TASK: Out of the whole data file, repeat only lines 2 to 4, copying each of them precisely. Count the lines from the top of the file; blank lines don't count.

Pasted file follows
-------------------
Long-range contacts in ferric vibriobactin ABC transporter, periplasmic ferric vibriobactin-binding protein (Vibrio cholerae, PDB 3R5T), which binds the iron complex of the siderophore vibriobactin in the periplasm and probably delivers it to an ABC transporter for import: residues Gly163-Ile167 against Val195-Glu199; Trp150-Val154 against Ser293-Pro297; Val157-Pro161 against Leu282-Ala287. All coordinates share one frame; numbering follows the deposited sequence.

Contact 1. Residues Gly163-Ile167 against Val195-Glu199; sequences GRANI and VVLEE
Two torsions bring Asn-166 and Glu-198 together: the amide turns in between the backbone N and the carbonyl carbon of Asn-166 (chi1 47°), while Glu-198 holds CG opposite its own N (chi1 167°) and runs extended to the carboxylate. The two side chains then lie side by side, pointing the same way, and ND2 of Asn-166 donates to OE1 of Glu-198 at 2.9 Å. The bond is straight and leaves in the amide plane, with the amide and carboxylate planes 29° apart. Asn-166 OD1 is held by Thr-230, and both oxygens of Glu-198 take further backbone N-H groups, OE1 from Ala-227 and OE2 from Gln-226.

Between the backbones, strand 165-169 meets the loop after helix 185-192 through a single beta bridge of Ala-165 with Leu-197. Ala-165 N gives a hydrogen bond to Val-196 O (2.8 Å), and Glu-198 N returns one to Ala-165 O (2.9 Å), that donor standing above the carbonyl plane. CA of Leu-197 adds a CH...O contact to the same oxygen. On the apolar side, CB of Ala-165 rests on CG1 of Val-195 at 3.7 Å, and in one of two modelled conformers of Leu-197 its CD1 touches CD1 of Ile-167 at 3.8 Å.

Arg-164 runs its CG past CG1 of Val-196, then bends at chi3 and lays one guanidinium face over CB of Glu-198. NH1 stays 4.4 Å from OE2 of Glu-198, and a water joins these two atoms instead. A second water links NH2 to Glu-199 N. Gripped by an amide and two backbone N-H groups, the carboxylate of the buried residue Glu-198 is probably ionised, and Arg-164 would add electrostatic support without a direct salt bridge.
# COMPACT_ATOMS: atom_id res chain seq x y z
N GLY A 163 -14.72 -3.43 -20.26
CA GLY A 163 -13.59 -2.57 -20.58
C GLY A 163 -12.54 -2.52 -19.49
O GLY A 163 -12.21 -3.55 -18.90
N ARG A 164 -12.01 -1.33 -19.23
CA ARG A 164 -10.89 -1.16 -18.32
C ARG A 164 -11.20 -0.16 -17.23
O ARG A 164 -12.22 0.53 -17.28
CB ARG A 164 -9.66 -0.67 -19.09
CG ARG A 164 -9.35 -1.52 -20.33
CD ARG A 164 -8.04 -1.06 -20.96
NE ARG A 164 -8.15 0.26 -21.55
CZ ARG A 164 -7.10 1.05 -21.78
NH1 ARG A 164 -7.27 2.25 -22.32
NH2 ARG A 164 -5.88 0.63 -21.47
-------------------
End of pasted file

Contact 1. Residues Gly163-Ile167 against Val195-Glu199; sequences GRANI and VVLEE
Two torsions bring Asn-166 and Glu-198 together: the amide turns in between the backbone N and the carbonyl carbon of Asn-166 (chi1 47°), while Glu-198 holds CG opposite its own N (chi1 167°) and runs extended to the carboxylate. The two side chains then lie side by side, pointing the same way, and ND2 of Asn-166 donates to OE1 of Glu-198 at 2.9 Å. The bond is straight and leaves in the amide plane, with the amide and carboxylate planes 29° apart. Asn-166 OD1 is held by Thr-230, and both oxygens of Glu-198 take further backbone N-H groups, OE1 from Ala-227 and OE2 from Gln-226.

Between the backbones, strand 165-169 meets the loop after helix 185-192 through a single beta bridge of Ala-165 with Leu-197. Ala-165 N gives a hydrogen bond to Val-196 O (2.8 Å), and Glu-198 N returns one to Ala-165 O (2.9 Å), that donor standing above the carbonyl plane. CA of Leu-197 adds a CH...O contact to the same oxygen. On the apolar side, CB of Ala-165 rests on CG1 of Val-195 at 3.7 Å, and in one of two modelled conformers of Leu-197 its CD1 touches CD1 of Ile-167 at 3.8 Å.